You employed a rather unusual material, some kind of liquid copper? Can you explain it its role in your prototype?
Some of my colleagues and friends (Leah Buechley, Hannah Perner-Wilson, Nadya Peek) are the best in collecting nice stuff that conduct electricity like all kind of liquid suspensions, animal exoskeletons or felted particles... I realised different prototypes of circuits boards using liquid copper since with silver, this metal is a very good conductor of electricity, which we like in general (except if you want to make resistive sensors). The particular one used in the project you mentioned is the moderately cheap CuPro-CoteTM paint from LessEMF, a website specialised in anti-abduction garments, well known from electronic textile folks since it proposes all kind of nice conductive fabric based on copper or silver with beautiful and strange names like Flectron or Zelt. Because it is almost entirely composed of copper, this paint is in principle not dangerous for health since copper can even be moderately ingerated (in principle :). Leah Buechley and her research group frequently use it to make paper electronics by directly painting circuits on paper with such paints. My idea was to use a fast CNC machine (like a laser cutter for example) to quickly draft electronic objects since this kind of machines are precise and good at repetitive tasks, and then let a human finish them since they are usually very good at the inverse, therefore creating an interesting tension between repeatability and originality. The boards were made out of different materials with various hydrophobic or hydrophilic surfaces (PMMA, Wood, BioComposites) inviting the liquid copper to go into machine cut channels according to precise paths. The precision of the CNC machines I used allowed to create rather compact circuits at SOIC or even QFN pitch (which corresponds to most of artistic grade electronic components) but also, and interestingly enough to develop precise high frequency antennas or very precise solenoids (electromagnets) by simple depositions, which led me for example to create monolithic speakers from wood and copper in a following project.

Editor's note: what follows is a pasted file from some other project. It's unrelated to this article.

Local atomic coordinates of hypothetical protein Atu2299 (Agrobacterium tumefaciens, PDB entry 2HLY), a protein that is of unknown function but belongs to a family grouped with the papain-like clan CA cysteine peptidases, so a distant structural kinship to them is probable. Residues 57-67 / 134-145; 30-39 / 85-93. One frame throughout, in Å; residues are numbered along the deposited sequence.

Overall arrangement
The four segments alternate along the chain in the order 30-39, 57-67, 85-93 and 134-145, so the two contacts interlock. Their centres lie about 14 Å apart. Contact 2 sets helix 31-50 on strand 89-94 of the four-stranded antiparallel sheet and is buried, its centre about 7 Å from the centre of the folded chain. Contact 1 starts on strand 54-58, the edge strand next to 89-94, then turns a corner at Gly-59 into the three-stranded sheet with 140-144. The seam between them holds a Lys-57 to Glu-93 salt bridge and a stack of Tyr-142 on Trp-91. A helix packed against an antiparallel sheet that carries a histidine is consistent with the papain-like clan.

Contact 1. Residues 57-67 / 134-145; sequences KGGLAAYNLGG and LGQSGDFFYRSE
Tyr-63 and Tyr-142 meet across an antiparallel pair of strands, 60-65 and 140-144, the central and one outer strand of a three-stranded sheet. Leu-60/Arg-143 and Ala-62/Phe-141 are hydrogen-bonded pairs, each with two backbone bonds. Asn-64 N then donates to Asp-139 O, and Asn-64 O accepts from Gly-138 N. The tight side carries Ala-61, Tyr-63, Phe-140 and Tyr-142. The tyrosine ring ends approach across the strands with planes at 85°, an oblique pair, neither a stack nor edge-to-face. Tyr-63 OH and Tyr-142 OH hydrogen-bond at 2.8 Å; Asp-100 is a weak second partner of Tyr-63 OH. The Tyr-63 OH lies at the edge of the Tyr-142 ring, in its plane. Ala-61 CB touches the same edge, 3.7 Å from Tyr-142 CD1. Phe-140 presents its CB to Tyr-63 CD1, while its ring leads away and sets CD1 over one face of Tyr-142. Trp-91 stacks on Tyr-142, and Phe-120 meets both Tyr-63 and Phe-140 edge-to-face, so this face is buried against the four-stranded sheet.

Was your project motivated by a strong sense of ecology and respect for nature?
Well, I am not sure it was motivated by nature or ecology in the greenwashing sense, but more in the idea of situatedness (à la Lucy Suchman), or as Von Huexküll puts it in the beginning of the last century, in terms of non-forgetting the idea of Umwelt, where an object is as defined by everything it is not than by its internal or intrinsic components. Let say that I was motivated by these ideas and also by the desire of a playful drift from the ubiquitous idea of cybernetics, theory of governance and control (kybernetika, the art of steering), minimising the presence of predictive control (feedforward, feedback, negative-feedback) by systems or their operators, while, like in poetic cybernetics, celebrating human abilities to appreciate scale-invariance, navigate through intricate recursive assemblages and adapt to ad-infinitum changes. A second perspective is the ability to create processes or machines that intervene into natural environment but then withdraw themselves to let their artificiality being re-conquered by living entities, controlled by extra-human rules. I am thinking here for example of the works of land art researchers and artists like Philip Beesley for instance who comes to forests on deserted islands with many students, knit their roots and then go for many years to finally come back and see how nature interpreted their interpretations.
How do you think users will relate to tech components that are going to 'grow old' and 'die'? Do you feel they will care for them more? Develop an altogether different relationship to technology?